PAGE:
How to Have an Effective Parent-Teacher Conference*
Pepper, Susan, Children's Voice
* With (Relatively) Little Stress
Attending your child's parent-teacher conference can be one of life's more stressful events. All parents get a bit defensive when discussing their children with someone who is practically a stranger. The environment can amplify this tension. Walking down the school's waxed corridors can cause old emotions to surface-a favorite teacher, an unpleasant experience with a principal, difficulty with an academic subject. Squeezing into a student desk or miniature chair can further diminish a parent's stature in discussing student progress.
This is not neutral territory. Teachers, even in this day and time, are authority figures. They can control volumes of students with a raised eyebrow. Grown men and women arrive with sweaty palms and leave with questions unanswered about their most precious child due to sheer unease and nervousness.
Often, parents worry that a candid discussion may have a negative effect on how their children are treated in the classroom. And parents may have already heard an earful from their children about every aspect of the school's operations-from food to unfair practices in physical education to perceived teachers' pets. Negotiating a truce to a world war pales in comparison to the diplomacy parents must muster.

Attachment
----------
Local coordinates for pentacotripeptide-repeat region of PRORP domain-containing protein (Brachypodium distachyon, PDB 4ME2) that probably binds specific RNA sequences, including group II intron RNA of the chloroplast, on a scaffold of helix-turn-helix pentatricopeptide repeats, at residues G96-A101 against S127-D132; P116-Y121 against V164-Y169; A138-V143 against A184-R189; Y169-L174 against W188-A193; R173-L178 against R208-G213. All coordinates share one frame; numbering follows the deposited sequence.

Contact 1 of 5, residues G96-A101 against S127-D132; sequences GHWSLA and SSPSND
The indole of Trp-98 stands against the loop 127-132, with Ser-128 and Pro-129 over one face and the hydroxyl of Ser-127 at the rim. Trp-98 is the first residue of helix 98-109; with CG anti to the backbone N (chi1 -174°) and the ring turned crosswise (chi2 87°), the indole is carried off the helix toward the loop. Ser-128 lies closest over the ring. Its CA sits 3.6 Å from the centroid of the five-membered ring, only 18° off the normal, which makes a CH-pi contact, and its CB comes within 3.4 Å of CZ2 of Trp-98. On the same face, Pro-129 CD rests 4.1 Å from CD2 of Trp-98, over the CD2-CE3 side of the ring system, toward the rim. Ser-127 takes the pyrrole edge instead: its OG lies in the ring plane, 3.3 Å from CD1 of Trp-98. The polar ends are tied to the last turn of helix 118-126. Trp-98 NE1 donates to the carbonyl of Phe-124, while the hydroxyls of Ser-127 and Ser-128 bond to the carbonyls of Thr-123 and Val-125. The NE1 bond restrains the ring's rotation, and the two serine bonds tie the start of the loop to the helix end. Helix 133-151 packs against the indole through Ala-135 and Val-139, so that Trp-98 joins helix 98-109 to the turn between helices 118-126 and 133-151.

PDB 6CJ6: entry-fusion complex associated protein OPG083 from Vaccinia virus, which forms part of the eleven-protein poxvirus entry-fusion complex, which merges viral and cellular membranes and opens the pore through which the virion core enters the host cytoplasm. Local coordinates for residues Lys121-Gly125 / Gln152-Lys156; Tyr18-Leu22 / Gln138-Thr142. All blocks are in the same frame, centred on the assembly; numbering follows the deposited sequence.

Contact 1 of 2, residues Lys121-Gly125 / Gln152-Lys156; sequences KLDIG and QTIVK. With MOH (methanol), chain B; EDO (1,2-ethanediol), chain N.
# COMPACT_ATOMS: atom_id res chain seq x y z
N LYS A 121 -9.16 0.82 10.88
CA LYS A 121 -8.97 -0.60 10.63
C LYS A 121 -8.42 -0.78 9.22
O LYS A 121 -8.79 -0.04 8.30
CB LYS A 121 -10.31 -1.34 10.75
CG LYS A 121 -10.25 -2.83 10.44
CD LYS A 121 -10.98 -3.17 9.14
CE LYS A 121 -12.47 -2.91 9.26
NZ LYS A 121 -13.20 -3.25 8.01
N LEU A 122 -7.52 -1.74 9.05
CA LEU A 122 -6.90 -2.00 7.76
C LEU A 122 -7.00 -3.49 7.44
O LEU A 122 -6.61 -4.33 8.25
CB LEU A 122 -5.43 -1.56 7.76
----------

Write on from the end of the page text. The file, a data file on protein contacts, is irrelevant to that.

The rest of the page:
Navigating parent-teacher conferences can be tricky, but hopefully these suggestions can make your next meeting more productive for your child and less stressful for you:
* Avoid bringing siblings or other children to the conference. In general, it's not a good idea to include the student herself. This time is for caring adults to discuss the academic progress of this child only. The distraction of other children running around the room detracts from this mission.
* Start with something positive, perhaps an area in which your child is excelling, or something complimentary about the teacher, such as, "His writing is showing improvement this year." Find something nice to set the tone. And end with something positive as well. A simple, "We appreciate your help with our child," will suffice. The tough issues belong in the middle of the meeting.
* Carefully phrase problems as "concerns." For example, "She has no idea what you're teaching in math!" is more antagonistic in tone than, "I'm concerned about her math progress and want to help in any way that I can. …